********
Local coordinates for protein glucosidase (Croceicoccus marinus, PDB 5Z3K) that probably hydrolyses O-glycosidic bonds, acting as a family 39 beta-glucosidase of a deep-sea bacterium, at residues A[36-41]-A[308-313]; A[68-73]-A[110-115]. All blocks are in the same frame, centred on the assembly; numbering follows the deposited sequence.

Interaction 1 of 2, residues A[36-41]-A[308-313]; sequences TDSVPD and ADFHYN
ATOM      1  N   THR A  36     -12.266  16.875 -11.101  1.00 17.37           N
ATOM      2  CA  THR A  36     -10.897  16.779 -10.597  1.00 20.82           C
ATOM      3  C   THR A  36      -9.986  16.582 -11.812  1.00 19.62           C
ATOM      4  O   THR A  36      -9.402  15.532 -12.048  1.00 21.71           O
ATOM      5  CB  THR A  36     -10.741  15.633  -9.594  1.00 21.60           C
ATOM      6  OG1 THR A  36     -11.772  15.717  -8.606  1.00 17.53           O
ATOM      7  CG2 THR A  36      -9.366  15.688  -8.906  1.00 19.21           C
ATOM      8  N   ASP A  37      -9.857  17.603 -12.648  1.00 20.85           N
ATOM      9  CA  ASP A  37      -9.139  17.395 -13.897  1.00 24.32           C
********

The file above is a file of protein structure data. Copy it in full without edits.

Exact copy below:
Local coordinates for protein glucosidase (Croceicoccus marinus, PDB 5Z3K) that probably hydrolyses O-glycosidic bonds, acting as a family 39 beta-glucosidase of a deep-sea bacterium, at residues A[36-41]-A[308-313]; A[68-73]-A[110-115]. All blocks are in the same frame, centred on the assembly; numbering follows the deposited sequence.

Interaction 1 of 2, residues A[36-41]-A[308-313]; sequences TDSVPD and ADFHYN
ATOM      1  N   THR A  36     -12.266  16.875 -11.101  1.00 17.37           N
ATOM      2  CA  THR A  36     -10.897  16.779 -10.597  1.00 20.82           C
ATOM      3  C   THR A  36      -9.986  16.582 -11.812  1.00 19.62           C
ATOM      4  O   THR A  36      -9.402  15.532 -12.048  1.00 21.71           O
ATOM      5  CB  THR A  36     -10.741  15.633  -9.594  1.00 21.60           C
ATOM      6  OG1 THR A  36     -11.772  15.717  -8.606  1.00 17.53           O
ATOM      7  CG2 THR A  36      -9.366  15.688  -8.906  1.00 19.21           C
ATOM      8  N   ASP A  37      -9.857  17.603 -12.648  1.00 20.85           N
ATOM      9  CA  ASP A  37      -9.139  17.395 -13.897  1.00 24.32           C